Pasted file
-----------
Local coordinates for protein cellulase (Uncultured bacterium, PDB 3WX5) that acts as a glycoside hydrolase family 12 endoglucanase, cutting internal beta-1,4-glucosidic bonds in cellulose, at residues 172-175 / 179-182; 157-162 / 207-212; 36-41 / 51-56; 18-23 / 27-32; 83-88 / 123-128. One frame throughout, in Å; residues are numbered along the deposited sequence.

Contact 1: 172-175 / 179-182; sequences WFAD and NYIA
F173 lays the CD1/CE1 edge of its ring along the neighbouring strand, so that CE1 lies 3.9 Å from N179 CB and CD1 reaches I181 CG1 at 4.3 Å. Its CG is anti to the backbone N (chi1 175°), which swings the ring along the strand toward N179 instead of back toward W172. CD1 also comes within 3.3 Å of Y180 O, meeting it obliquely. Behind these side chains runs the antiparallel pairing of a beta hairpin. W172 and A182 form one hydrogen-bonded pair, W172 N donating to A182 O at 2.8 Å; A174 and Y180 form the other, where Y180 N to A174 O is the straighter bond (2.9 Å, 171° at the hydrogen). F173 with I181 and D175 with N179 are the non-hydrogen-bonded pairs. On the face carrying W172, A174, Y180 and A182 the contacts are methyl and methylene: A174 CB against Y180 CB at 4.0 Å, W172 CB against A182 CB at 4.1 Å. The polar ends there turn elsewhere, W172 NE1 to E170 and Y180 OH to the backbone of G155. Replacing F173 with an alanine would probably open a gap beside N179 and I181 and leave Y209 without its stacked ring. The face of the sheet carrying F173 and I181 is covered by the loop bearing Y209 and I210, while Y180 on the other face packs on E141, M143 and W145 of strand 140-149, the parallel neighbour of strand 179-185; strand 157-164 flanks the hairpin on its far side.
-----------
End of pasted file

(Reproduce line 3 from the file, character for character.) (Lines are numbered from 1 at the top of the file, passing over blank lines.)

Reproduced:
F173 lays the CD1/CE1 edge of its ring along the neighbouring strand, so that CE1 lies 3.9 Å from N179 CB and CD1 reaches I181 CG1 at 4.3 Å. Its CG is anti to the backbone N (chi1 175°), which swings the ring along the strand toward N179 instead of back toward W172. CD1 also comes within 3.3 Å of Y180 O, meeting it obliquely. Behind these side chains runs the antiparallel pairing of a beta hairpin. W172 and A182 form one hydrogen-bonded pair, W172 N donating to A182 O at 2.8 Å; A174 and Y180 form the other, where Y180 N to A174 O is the straighter bond (2.9 Å, 171° at the hydrogen). F173 with I181 and D175 with N179 are the non-hydrogen-bonded pairs. On the face carrying W172, A174, Y180 and A182 the contacts are methyl and methylene: A174 CB against Y180 CB at 4.0 Å, W172 CB against A182 CB at 4.1 Å. The polar ends there turn elsewhere, W172 NE1 to E170 and Y180 OH to the backbone of G155. Replacing F173 with an alanine would probably open a gap beside N179 and I181 and leave Y209 without its stacked ring. The face of the sheet carrying F173 and I181 is covered by the loop bearing Y209 and I210, while Y180 on the other face packs on E141, M143 and W145 of strand 140-149, the parallel neighbour of strand 179-185; strand 157-164 flanks the hairpin on its far side.